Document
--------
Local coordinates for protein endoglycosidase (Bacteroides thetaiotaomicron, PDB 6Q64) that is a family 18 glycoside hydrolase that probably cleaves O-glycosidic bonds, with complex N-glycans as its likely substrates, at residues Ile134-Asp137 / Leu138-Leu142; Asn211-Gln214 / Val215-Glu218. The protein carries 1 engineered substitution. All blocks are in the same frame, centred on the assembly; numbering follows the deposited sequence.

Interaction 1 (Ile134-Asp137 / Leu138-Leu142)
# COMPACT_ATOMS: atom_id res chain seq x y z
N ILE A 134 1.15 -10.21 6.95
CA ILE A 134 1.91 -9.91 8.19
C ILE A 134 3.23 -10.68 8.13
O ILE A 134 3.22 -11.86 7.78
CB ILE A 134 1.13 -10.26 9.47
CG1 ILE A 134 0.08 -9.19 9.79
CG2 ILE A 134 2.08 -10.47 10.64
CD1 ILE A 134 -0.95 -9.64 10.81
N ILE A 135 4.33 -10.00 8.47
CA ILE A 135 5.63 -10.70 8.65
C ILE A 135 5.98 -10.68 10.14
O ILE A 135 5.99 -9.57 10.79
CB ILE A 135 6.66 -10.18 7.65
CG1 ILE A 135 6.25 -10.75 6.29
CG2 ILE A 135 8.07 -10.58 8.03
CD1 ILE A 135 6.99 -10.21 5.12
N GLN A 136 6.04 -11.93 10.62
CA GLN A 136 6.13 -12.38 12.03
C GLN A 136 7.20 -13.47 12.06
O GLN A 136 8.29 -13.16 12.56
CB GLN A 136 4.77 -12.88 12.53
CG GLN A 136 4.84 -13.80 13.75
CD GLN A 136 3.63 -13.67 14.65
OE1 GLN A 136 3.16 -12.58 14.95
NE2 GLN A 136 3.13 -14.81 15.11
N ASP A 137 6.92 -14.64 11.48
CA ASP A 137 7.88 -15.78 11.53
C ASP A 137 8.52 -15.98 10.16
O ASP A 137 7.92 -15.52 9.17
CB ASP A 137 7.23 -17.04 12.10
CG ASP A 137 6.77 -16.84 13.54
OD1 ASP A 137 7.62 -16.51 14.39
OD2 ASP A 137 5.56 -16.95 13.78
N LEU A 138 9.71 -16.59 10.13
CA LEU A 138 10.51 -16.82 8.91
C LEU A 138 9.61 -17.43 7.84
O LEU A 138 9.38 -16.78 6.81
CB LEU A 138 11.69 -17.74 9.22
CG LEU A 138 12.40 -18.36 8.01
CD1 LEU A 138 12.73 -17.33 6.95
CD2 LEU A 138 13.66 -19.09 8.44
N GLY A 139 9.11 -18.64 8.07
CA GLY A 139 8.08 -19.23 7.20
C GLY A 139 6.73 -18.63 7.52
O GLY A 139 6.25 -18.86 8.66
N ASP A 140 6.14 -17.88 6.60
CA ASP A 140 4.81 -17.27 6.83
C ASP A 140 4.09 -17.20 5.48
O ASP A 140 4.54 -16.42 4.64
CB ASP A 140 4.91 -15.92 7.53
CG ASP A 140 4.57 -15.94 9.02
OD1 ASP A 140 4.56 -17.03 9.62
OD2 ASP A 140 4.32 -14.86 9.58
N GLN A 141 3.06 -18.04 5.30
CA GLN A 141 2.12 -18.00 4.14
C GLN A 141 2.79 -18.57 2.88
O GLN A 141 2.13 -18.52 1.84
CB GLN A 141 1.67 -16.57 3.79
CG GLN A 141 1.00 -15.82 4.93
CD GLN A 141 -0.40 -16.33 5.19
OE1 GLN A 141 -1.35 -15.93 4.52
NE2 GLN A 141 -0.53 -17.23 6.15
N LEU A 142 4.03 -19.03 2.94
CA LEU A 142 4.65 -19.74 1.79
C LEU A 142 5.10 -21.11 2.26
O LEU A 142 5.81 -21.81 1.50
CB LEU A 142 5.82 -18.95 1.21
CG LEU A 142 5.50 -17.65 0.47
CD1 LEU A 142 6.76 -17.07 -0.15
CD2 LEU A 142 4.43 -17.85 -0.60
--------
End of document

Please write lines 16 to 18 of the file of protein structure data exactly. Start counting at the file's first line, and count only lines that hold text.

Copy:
CB ILE A 135 6.66 -10.18 7.65
CG1 ILE A 135 6.25 -10.75 6.29
CG2 ILE A 135 8.07 -10.58 8.03